Listening to President Obama's elegant eulogy for Ted Kennedy on Saturday, I was struck by the differences between the two great orators, and also by the epic struggle Obama is facing right now in trying to advance their shared ideals.
Kennedy was a lion. It was his great roar of passion that so often won over constituents and colleagues.
Obama is a famously cool cat. While sharing many of Kennedy's political goals, his oratory is built on reason and clarity. He employs low-voltage words that aim to stimulate our frontal cortex, the part of our brain that considers, compares, and calculates what's best for our future. Obama obviously believes deeply in the power of this rational oratory, and with the help of his extraordinary chief speechwriter, Jon Favreau, has turned precision and clarity into an art form.
From his Kennedy eulogy:
We cannot know for certain how long we have here. We cannot foresee the trials or misfortunes that will test us along the way. We cannot know God's plan for us. What we can do is to live out our lives as best we can with purpose, and love, and joy. We can use each day to show those who are closest to us how much we care about them, and treat others with the kindness and respect that we wish for ourselves. We can learn from our mistakes and grow from our failures. And we can strive at all costs to make a better world, so that someday, if we are blessed with the chance to look back on our time here, we can know that we spent it well; that we made a difference; that our fleeting presence had a lasting impact on the lives of other human beings.
While he was seen by his fiercest critics as a partisan lightning rod, that is not the prism through which Ted Kennedy saw the world, nor was it the prism through which his colleagues saw him. He was a product of an age when the joy and nobility of politics prevented differences of party and philosophy from becoming barriers to cooperation and mutual respect -- a time when adversaries still saw each other as patriots.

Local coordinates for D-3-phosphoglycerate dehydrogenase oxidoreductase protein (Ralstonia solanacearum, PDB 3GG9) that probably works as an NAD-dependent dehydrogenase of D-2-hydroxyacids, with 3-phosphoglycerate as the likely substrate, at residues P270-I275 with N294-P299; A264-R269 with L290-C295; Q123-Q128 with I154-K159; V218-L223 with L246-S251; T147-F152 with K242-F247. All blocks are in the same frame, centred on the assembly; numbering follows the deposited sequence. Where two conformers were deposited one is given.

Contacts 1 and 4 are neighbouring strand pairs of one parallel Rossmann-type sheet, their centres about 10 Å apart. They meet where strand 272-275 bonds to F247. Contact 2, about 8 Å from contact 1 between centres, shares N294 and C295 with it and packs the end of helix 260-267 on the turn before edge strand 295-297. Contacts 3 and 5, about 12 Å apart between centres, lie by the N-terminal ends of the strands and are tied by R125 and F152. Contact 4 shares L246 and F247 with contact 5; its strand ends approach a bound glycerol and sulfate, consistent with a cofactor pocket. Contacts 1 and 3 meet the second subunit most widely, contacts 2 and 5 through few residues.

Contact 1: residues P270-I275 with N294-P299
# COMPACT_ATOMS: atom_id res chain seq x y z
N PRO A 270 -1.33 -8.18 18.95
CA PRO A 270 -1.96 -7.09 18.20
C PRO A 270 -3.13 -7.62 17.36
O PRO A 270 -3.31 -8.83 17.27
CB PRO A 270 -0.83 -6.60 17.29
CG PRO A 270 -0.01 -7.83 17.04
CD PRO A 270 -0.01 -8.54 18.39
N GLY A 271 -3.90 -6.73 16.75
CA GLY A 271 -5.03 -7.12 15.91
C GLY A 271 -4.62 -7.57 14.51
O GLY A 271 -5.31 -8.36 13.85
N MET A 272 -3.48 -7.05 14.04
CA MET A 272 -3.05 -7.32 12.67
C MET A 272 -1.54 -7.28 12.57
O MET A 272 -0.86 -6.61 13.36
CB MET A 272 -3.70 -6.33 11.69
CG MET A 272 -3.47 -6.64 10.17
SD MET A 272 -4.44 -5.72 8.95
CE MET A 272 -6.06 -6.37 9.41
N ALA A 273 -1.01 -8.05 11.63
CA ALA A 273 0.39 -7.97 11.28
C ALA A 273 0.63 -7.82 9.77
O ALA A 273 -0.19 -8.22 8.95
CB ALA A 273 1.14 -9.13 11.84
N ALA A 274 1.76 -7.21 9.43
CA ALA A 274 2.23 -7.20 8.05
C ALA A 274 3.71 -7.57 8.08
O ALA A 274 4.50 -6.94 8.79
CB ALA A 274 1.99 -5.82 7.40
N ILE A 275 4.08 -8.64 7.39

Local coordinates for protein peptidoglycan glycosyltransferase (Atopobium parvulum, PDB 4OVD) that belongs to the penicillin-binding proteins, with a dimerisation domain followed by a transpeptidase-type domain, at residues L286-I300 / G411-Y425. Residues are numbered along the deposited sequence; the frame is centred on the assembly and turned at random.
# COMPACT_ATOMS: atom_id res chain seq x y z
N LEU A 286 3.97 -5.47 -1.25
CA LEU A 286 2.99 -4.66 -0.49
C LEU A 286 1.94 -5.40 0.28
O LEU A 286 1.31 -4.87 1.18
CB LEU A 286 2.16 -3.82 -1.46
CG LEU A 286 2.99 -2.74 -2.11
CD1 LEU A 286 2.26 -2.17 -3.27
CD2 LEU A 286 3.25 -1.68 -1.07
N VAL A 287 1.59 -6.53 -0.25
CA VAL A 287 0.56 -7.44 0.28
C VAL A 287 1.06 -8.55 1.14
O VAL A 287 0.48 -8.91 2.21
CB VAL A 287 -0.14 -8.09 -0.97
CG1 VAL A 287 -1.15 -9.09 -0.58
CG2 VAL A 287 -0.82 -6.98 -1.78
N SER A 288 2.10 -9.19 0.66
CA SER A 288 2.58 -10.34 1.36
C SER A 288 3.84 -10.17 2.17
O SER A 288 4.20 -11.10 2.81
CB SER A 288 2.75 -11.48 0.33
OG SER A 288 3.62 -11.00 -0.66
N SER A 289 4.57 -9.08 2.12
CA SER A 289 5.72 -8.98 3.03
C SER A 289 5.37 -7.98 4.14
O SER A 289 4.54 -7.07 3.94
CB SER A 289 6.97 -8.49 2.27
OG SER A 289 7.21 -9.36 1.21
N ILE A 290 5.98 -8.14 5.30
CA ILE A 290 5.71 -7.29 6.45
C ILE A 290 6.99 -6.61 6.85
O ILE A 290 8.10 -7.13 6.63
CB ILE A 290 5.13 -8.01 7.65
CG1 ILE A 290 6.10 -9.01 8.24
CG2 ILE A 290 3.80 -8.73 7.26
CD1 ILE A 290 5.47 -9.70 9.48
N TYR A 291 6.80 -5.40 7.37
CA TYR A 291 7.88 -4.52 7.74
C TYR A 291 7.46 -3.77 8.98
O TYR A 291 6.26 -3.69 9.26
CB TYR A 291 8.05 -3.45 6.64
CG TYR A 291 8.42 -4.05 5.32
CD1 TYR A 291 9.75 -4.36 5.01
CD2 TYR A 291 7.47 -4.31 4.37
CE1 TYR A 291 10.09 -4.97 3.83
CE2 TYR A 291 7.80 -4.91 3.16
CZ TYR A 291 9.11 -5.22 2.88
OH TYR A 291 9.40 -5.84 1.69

Clearly Obama wants to recapture this spirit, and drag our nation back to a renewed Era of Civility and Reason.
Unfortunately, what he's discovered this summer is that Civility and Reason are quite easy to short-circuit. Some of Obama's win-at-all-cost opponents seem to have perfected their technique: convince people that their nation is in mortal danger, that our free society is being undermined by a racist, socialist, usurper. Once you've activated the fear module of the brain (the amygdala), there's little room left for logic, reason, rationality.
(Before the anti-Obamites jump all over this, allow me to make the case that one does not have to agree with Obama's specific political goals to be worried about the birthers and the town-hall intimidators. Rationality is something we should all desperately desire, and is dear to all well-meaning conservatives that I know.)
Obama's task now is to figure out how to short-circuit the short-circuiters. If he can't, health care reform won't be the only casualty. We'll lose a real opportunity to elevate our politics and our culture.
Can he and Favreau pull this off? Or do we need another roaring lion to stand-up to these people?
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David Shenk is a writer on genetics, talent and intelligence. He is the author of Data Smog, The Forgetting, and most recently, The Genius In All of Us.